Bravo to Steve for coming up with the original song sheet (7/11/13 comment). Ordinarily, I would say such evidence provides the conclusive answer. However, I just can’t accept the idea that any poet worth her salt would rhyme “slumbers” with “slumbers.” Maybe there are examples of that kind of poetic atrocity around, but I can’t think of one–and particularly not from the nineteenth century, when rhyming was taken very seriously.

    Call me crazy, but I think it’s entirely possible that the printer got it wrong on the song sheet and that Ms. Crawford’s original lyric was restored in later editions. For one thing, what kind of later “typo” would change “my slumbers” to “thy numbers”? (I should point out that my Internet research on the lyrics produced at least one instance where the lyric is given as “thy slumbers.”) Having worked as a proofreader for a number of years (albeit decades ago), I think it’s more likely for a typesetter to mistakenly reproduce a previous line (or part of one)–which I’m theorizing the first printer did–than for a later printer to change a word or two completely out of carelessness.

    As I said, call me crazy, but the use of “slumbers” to rhyme with itself is more suspect to me than the notion that the original printer made an error that was corrected later. As for what “numbers” might mean, Evan is most likely right that it refers to Kathleen’s singing. Herb Reeves’s comment is also really good and supports Evan’s theory. The usage is archaic, but, then, the poem is 175 years old.

  15. Jimmie Jeansonne:

    My Mother was named Willie Mavourneen. I had been told that it was Irish for “my darling”. Up until today I had never known about the song of long ago, Kathleen Mavourneen. I only wish I had known more about this history behind the song while my Mother was still alive. She was a great pianist. Makes me wonder if she knew the music to that song.

    I’ve enjoyed all the comments above. When I read the poem/song I felt that maybe she was dead.

    God Bless you for sharing this info.
    Jimmie Jeansonne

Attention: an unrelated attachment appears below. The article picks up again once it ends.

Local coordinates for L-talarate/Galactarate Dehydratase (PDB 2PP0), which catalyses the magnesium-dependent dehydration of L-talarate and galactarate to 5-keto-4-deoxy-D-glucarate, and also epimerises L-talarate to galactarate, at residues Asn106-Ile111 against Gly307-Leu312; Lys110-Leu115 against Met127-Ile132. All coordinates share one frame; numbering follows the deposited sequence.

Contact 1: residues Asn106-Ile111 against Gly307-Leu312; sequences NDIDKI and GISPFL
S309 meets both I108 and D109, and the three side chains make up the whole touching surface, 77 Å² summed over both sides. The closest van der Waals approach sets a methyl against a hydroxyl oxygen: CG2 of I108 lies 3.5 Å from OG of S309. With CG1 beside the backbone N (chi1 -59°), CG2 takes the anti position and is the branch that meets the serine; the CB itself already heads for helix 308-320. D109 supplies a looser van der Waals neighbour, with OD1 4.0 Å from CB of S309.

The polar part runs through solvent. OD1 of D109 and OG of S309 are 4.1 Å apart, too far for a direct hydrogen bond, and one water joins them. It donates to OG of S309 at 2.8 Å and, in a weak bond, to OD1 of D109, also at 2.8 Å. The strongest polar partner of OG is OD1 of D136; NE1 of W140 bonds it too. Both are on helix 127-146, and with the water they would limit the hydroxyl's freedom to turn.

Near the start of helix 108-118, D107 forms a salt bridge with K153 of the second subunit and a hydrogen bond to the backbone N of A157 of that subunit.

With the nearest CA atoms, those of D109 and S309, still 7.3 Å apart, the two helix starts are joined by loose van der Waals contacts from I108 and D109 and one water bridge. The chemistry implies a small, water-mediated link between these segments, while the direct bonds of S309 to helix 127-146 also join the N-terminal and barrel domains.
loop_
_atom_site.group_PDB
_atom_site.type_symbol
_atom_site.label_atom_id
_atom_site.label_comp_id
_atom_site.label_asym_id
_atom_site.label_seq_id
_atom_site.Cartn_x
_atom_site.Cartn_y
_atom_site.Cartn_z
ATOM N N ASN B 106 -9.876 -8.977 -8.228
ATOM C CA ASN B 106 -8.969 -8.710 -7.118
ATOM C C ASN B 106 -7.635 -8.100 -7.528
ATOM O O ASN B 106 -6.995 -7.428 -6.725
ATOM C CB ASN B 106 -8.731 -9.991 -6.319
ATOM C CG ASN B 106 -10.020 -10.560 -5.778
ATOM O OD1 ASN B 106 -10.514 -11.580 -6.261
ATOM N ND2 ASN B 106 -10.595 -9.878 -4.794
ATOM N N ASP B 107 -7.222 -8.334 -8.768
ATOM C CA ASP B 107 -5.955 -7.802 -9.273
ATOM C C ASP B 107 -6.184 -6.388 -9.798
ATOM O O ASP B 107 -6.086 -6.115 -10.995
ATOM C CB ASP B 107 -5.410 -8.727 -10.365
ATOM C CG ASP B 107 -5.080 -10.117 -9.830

16. Marty:

    What the heck, I’m gonna say “my slumbers”, nobody will know the difference.



  17. Linda:

    Love the song. We sang it in chorus in high school. I always thought the “numbers” referred to her Dance Card. No one probably remembers dance cards, nor did I ever have one, but as a historian I think they were also taken very seriously.

  18. brian:

    has no-one considered the possibility that Kathleen may have died in the night, and that this why the singer cannot understand why sho does not wake?

  19. Sheila mulcahy:

    Mary is the mother of Jesus. A little child is dying and the mother is entrusting his soul to Mary who is traditionally represented wearing a blue cloak in which she will wrap the dead infant.

  20. Gary Silber:

    Wonderful conversation! I love musicology. It’s a beautiful song, no matter what the exact meaning of numbers was . Happy Holidays to All!


    I am happy to see the confusion that surrounds this line of the lyric. I have struggled with this issue over many years and have come to think that the phrase is related to numerology which is kind of guide to greater self-knowledge through examination of one’s unique number patterns. Thus, Kathleen was blessed with number patterns that indicated happiness and success, but the poor lad does not fit into her life’s pattern. A fine justification for this lament.

  22. Peter:

    The term simply means the sequence of notes she sang in her songs.

  23. Peter:

    An example is from Pope’s Epistle to Dr. Arbuthnot, when he talks about his first steps as a poet when he “lisped in numbers” — the sequence of rhythm, etc., he learned as he proceeded. Then applied to music…..

  24. Pat Daley:

    I have a wonderful recording of this song by Richard Crooks (also one by John McCoarmack) and I have sung whatever I remember from it for myself. I never tried to work it up for a performance. I am a mere baritone and I despair doing what Crooks, a lyric tenor, did with it.

    I just go by context. The “spell that once hung on the numbers” seems to me to obviously refer to her face, her visage. She does not look her usual self, even asleep, probably sorrowful, sad, drawn. In context, what else could it mean?

  25. Kathleen Mavourneen Kiesel Cozzarelli:

    I was born in 1938 a week before St. Patrick’s Day and hence was given this name in honor of my mother’s Irish heritage. I was told that the song had to do with a young man who is about to be sent from Ireland for some political reason. I also learned late in life that the Irish use the term Kathleen Mavourneen to mean Ireland.